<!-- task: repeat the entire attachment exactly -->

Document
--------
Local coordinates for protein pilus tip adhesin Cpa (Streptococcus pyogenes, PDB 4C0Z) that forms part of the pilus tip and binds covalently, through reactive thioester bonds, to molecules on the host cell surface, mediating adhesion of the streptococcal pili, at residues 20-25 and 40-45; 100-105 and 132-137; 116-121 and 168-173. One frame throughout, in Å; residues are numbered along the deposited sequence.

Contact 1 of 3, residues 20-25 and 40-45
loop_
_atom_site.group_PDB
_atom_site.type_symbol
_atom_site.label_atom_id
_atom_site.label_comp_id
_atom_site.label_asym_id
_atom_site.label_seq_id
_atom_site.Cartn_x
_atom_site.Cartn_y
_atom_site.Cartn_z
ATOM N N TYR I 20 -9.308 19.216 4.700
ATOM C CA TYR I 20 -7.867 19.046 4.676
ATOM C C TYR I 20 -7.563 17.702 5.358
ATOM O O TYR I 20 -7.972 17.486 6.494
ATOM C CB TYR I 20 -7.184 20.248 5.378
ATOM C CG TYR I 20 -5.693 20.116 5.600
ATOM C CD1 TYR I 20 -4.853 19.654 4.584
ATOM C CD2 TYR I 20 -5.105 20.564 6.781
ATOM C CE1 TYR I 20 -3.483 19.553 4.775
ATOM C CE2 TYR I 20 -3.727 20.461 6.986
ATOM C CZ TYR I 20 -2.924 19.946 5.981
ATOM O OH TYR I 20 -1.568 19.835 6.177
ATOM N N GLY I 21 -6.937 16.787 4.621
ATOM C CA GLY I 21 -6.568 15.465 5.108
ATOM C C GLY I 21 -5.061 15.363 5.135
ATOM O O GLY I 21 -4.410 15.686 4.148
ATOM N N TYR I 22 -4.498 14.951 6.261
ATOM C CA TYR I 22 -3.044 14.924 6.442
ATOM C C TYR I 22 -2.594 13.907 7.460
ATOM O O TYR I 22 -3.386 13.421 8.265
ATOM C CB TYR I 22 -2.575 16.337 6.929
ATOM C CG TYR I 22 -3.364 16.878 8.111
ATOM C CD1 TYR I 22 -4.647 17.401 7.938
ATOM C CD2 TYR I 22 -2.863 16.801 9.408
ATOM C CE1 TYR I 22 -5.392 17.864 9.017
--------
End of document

Local coordinates for protein pilus tip adhesin Cpa (Streptococcus pyogenes, PDB 4C0Z) that forms part of the pilus tip and binds covalently, through reactive thioester bonds, to molecules on the host cell surface, mediating adhesion of the streptococcal pili, at residues 20-25 and 40-45; 100-105 and 132-137; 116-121 and 168-173. One frame throughout, in Å; residues are numbered along the deposited sequence.

Contact 1 of 3, residues 20-25 and 40-45
loop_
_atom_site.group_PDB
_atom_site.type_symbol
_atom_site.label_atom_id
_atom_site.label_comp_id
_atom_site.label_asym_id
_atom_site.label_seq_id
_atom_site.Cartn_x
_atom_site.Cartn_y
_atom_site.Cartn_z
ATOM N N TYR I 20 -9.308 19.216 4.700
ATOM C CA TYR I 20 -7.867 19.046 4.676
ATOM C C TYR I 20 -7.563 17.702 5.358
ATOM O O TYR I 20 -7.972 17.486 6.494
ATOM C CB TYR I 20 -7.184 20.248 5.378
ATOM C CG TYR I 20 -5.693 20.116 5.600
ATOM C CD1 TYR I 20 -4.853 19.654 4.584
ATOM C CD2 TYR I 20 -5.105 20.564 6.781
ATOM C CE1 TYR I 20 -3.483 19.553 4.775
ATOM C CE2 TYR I 20 -3.727 20.461 6.986
ATOM C CZ TYR I 20 -2.924 19.946 5.981
ATOM O OH TYR I 20 -1.568 19.835 6.177
ATOM N N GLY I 21 -6.937 16.787 4.621
ATOM C CA GLY I 21 -6.568 15.465 5.108
ATOM C C GLY I 21 -5.061 15.363 5.135
ATOM O O GLY I 21 -4.410 15.686 4.148
ATOM N N TYR I 22 -4.498 14.951 6.261
ATOM C CA TYR I 22 -3.044 14.924 6.442
ATOM C C TYR I 22 -2.594 13.907 7.460
ATOM O O TYR I 22 -3.386 13.421 8.265
ATOM C CB TYR I 22 -2.575 16.337 6.929
ATOM C CG TYR I 22 -3.364 16.878 8.111
ATOM C CD1 TYR I 22 -4.647 17.401 7.938
ATOM C CD2 TYR I 22 -2.863 16.801 9.408
ATOM C CE1 TYR I 22 -5.392 17.864 9.017